Lutheran School of Theology


Our Mission

Lutheran School of Theology (LST) is a ministry of metro St. Louis ELCA Congregations. Established in 1995, LST offers unique learning opportunities for lay people, professional church workers, and candidates for theological degrees. LST is committed to challenging and enriching study as well as practical application of the Word of God as it speaks to our times.

Among the many and varied offerings at LST are courses in biblical studies, systematic theology, religious education, church history, ecumenical dialogue, and church leadership. All courses are grounded in the evangelical and catholic heritage of the Lutheran tradition, nourishing the life of the whole Church through the gospel of Jesus Christ.

LST offers quality theological education in the St. Louis area, and is funded in part by donations (all tax-deductible) from generous sponsors.

If you are able to assist us with your contribution, we will be able to ensure the continuation of our program. Please make your check payable to Lutheran School of Theology. Online contributions may be made through paypal at

Easter Term Courses, 2014

Course PD 106
A One-day Workshop, 10:30 a.m. to 2:30 p.m.
Thursday, April 24, 2014
10:00 a.m. Registration
10:30 a.m. "The Lutheran Reformation: Whatís to Celebrate 500 Years Later?" Looking at documents that sparked the Reformation, participants will see how profoundly Luther reshaped Christian thought and practice.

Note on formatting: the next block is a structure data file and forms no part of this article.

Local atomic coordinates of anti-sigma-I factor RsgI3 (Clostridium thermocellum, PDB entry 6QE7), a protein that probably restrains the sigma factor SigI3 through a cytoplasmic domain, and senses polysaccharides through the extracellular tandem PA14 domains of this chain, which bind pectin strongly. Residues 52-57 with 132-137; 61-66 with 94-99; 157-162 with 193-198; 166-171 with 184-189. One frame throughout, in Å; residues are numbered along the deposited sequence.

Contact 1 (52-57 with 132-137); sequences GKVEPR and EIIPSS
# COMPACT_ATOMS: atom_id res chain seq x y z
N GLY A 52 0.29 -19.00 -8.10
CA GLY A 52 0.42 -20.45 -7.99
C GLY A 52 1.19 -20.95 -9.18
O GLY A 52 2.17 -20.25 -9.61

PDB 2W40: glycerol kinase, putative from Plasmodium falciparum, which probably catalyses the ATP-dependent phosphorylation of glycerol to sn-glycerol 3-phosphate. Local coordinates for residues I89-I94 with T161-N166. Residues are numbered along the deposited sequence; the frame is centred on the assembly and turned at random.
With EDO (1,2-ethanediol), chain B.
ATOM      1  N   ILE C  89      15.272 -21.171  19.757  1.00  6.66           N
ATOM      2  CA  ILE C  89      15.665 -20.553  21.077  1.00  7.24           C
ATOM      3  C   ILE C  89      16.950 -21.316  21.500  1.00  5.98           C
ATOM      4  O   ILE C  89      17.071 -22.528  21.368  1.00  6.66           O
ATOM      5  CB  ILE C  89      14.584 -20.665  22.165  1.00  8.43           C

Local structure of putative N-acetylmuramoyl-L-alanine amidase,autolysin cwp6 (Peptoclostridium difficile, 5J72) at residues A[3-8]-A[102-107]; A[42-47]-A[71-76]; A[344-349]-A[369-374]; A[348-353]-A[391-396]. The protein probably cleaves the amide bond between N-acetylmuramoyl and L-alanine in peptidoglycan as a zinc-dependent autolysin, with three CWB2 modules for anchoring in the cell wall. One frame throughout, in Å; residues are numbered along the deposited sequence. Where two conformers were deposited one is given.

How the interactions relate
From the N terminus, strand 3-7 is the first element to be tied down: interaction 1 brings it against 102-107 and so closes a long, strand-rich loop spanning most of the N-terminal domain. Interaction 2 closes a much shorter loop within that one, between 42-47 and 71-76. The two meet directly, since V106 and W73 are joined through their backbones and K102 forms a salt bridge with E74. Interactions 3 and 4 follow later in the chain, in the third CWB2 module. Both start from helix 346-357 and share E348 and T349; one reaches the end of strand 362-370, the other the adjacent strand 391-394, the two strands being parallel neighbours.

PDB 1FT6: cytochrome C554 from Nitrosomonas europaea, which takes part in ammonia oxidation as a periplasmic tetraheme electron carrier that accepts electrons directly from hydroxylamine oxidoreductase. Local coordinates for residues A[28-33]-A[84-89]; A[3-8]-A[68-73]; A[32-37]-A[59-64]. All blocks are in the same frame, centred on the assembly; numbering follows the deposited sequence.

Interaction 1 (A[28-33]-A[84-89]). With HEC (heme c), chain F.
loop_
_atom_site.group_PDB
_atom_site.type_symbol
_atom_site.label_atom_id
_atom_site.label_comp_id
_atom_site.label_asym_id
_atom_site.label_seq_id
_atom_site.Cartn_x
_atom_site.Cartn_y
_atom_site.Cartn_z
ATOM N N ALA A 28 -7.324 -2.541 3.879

Celebrate, commemorate or ignore? These are three of the most popular options when it comes to 2017. Professor Wengert will examine why celebration need not be a (politically) incorrect term and why commemoration provides a way of avoiding certain excesses of past anniversaries. By looking at several of the documents that sparked the Reformation, participants will have an opportunity to see how and why Martin Luther reshaped Christian thought and practice so profoundly.

Afternoon topic: "Using Lutherís Teaching to Renew Your Congregationís Life" By exploring Lutherís pastoral genius, participants will find up-to-date, revolutionary ways to return to the heart of congregational life.

In the sixteenth century, Martin Luther and his supporters revitalized the basics in pastoral work: preaching, teaching, presiding and caring. By ignoring this pastoral side of the Reformation, congregations and leaders today not only run the real risk of returning to certain late-medieval patterns but also miss the opportunity to exploit the pastoral genius of Luther's legacy. Participants will discover that Instead of having to run to the newest emerging church growth guru, Luther and his followers offer up-to-date, revolutionary ways to return to the heart of congregational life.